Anglerfish (Lophius Piscatorius)
Latin name: Anglerfish
Common name: Lophius piscatorius
Other names: Sea devil, monk
In other languages: E: Rape, F: Baudroie Commun, D: Anglerfisch, Seeteufel
Distribution: Throughout the Mediterranean with the exception of the Black Sea, Atlantic, North and Baltic Sea.
Habitat: Soft and sandy substrates from 10 metres down to 100 metres.
Reproduction: Breeding season locally is between February and August, eggs have oil globules and are distributed in a long gelatinious ribbon.
Behaviour: The name of this benthic species is quite apt, for this is how this lady of the deep obtains her food (the males of the species are parasitic upon the female). With an adaptation of the primary dorsal ray, into what resembles a small fishing rod, fish and bottom dwelling creatures are lured within range of the huge mouth where all are taken in the blink of an eye. If the mood takes her she bites.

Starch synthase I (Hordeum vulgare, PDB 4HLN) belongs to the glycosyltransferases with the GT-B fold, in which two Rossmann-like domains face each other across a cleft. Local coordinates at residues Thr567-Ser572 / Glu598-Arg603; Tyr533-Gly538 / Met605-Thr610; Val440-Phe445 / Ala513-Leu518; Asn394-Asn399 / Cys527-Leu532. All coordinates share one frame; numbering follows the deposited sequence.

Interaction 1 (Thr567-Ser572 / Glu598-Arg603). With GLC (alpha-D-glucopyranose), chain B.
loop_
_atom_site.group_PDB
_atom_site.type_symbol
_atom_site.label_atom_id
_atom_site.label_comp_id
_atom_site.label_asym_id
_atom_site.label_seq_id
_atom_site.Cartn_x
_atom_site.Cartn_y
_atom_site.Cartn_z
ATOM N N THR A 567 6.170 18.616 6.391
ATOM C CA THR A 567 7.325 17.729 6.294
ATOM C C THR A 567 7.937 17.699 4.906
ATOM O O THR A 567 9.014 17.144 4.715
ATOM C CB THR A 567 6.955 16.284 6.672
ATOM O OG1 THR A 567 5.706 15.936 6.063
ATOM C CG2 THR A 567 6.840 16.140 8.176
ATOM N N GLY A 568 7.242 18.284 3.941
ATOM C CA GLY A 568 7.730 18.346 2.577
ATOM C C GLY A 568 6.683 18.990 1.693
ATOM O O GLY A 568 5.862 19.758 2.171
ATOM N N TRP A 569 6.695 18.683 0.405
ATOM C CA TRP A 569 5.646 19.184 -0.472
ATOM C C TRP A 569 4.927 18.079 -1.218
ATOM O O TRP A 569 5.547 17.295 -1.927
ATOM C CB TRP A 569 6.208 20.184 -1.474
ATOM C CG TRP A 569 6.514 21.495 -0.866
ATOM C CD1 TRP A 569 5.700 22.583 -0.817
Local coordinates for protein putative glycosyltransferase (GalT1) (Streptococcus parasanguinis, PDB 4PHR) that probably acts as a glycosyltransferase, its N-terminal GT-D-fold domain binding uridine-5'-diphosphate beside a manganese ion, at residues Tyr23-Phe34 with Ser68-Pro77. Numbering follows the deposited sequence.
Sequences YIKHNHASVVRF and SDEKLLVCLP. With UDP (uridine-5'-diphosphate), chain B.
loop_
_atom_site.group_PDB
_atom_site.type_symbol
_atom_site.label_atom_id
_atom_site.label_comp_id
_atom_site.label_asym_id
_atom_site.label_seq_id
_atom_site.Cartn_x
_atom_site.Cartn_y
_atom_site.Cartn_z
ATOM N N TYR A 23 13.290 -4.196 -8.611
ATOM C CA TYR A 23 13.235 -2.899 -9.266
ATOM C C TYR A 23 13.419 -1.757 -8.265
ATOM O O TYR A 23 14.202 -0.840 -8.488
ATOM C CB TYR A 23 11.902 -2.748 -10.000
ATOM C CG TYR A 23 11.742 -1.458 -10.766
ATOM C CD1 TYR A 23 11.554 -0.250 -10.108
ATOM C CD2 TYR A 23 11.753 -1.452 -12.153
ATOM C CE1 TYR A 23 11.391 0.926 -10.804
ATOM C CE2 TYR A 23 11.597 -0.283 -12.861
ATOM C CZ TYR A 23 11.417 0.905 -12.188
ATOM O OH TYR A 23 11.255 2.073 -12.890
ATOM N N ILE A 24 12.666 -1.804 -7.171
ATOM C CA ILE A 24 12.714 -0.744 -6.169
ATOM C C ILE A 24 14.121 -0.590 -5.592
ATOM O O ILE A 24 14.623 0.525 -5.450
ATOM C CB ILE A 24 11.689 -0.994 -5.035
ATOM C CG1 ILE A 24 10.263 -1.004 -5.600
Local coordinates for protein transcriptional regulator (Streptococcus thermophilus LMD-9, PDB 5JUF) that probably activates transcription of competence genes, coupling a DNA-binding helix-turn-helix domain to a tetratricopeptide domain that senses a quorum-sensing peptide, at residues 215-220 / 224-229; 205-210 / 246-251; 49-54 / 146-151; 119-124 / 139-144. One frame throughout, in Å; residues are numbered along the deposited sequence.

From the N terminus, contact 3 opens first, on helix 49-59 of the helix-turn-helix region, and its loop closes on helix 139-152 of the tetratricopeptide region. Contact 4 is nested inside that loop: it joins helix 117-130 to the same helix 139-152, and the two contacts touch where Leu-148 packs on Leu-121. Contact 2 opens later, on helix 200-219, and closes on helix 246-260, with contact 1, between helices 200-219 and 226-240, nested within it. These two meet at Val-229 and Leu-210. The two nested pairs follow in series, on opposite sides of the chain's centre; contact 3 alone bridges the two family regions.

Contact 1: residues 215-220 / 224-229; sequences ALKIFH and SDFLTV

Diet: Fish, other sea life residing on sea bed.
Size: Common: 20 - 40cm, maximum: 200cm.
Shape: Oversized, broad and flat head with wide mouth. They have very large inward-pointing teeth designed to keep prey in.
Did you know? The anglerfish has a distendable stomach.
Mythology & Fable: According to the Greek poet Oppian (second half of the second century) the anglerfish was known back then as 'day sleeper'.
Medicine: This fish has a great, though hardly known, claim to fame: The first insuline was derived from the pancreas of this fish. It was used to treat diabetes - today it is produced artificially.